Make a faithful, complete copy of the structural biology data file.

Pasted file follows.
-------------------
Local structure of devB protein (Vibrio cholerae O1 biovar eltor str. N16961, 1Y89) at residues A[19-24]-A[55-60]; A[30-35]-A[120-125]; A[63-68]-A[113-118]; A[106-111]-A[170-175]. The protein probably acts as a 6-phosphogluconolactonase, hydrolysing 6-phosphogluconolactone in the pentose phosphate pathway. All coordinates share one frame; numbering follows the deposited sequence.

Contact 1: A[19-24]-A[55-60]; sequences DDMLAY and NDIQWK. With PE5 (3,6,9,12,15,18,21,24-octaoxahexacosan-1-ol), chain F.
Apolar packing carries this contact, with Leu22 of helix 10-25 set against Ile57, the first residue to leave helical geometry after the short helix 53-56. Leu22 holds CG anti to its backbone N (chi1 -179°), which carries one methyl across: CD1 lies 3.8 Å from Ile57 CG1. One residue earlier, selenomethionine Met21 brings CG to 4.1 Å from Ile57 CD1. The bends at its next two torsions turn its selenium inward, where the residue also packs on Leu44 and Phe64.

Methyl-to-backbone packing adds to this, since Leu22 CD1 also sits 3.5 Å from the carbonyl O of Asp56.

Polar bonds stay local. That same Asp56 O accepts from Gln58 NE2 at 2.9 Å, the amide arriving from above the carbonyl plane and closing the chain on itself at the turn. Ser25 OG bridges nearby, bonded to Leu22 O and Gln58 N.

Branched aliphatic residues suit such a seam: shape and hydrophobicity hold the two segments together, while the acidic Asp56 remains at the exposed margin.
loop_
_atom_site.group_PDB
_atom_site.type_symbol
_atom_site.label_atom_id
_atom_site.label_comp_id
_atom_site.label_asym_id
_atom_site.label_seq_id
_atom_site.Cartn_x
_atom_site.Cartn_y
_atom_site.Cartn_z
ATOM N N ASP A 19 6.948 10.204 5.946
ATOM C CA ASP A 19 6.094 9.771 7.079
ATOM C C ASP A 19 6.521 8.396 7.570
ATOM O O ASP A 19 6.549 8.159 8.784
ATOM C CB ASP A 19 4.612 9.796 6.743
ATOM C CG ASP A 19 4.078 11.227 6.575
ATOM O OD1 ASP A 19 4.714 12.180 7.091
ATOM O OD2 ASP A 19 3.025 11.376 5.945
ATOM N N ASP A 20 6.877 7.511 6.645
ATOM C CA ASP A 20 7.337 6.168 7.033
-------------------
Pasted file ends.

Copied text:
Local structure of devB protein (Vibrio cholerae O1 biovar eltor str. N16961, 1Y89) at residues A[19-24]-A[55-60]; A[30-35]-A[120-125]; A[63-68]-A[113-118]; A[106-111]-A[170-175]. The protein probably acts as a 6-phosphogluconolactonase, hydrolysing 6-phosphogluconolactone in the pentose phosphate pathway. All coordinates share one frame; numbering follows the deposited sequence.

Contact 1: A[19-24]-A[55-60]; sequences DDMLAY and NDIQWK. With PE5 (3,6,9,12,15,18,21,24-octaoxahexacosan-1-ol), chain F.
Apolar packing carries this contact, with Leu22 of helix 10-25 set against Ile57, the first residue to leave helical geometry after the short helix 53-56. Leu22 holds CG anti to its backbone N (chi1 -179°), which carries one methyl across: CD1 lies 3.8 Å from Ile57 CG1. One residue earlier, selenomethionine Met21 brings CG to 4.1 Å from Ile57 CD1. The bends at its next two torsions turn its selenium inward, where the residue also packs on Leu44 and Phe64.

Methyl-to-backbone packing adds to this, since Leu22 CD1 also sits 3.5 Å from the carbonyl O of Asp56.

Polar bonds stay local. That same Asp56 O accepts from Gln58 NE2 at 2.9 Å, the amide arriving from above the carbonyl plane and closing the chain on itself at the turn. Ser25 OG bridges nearby, bonded to Leu22 O and Gln58 N.

Branched aliphatic residues suit such a seam: shape and hydrophobicity hold the two segments together, while the acidic Asp56 remains at the exposed margin.
loop_
_atom_site.group_PDB
_atom_site.type_symbol
_atom_site.label_atom_id
_atom_site.label_comp_id
_atom_site.label_asym_id
_atom_site.label_seq_id
_atom_site.Cartn_x
_atom_site.Cartn_y
_atom_site.Cartn_z
ATOM N N ASP A 19 6.948 10.204 5.946
ATOM C CA ASP A 19 6.094 9.771 7.079
ATOM C C ASP A 19 6.521 8.396 7.570
ATOM O O ASP A 19 6.549 8.159 8.784
ATOM C CB ASP A 19 4.612 9.796 6.743
ATOM C CG ASP A 19 4.078 11.227 6.575
ATOM O OD1 ASP A 19 4.714 12.180 7.091
ATOM O OD2 ASP A 19 3.025 11.376 5.945
ATOM N N ASP A 20 6.877 7.511 6.645
ATOM C CA ASP A 20 7.337 6.168 7.033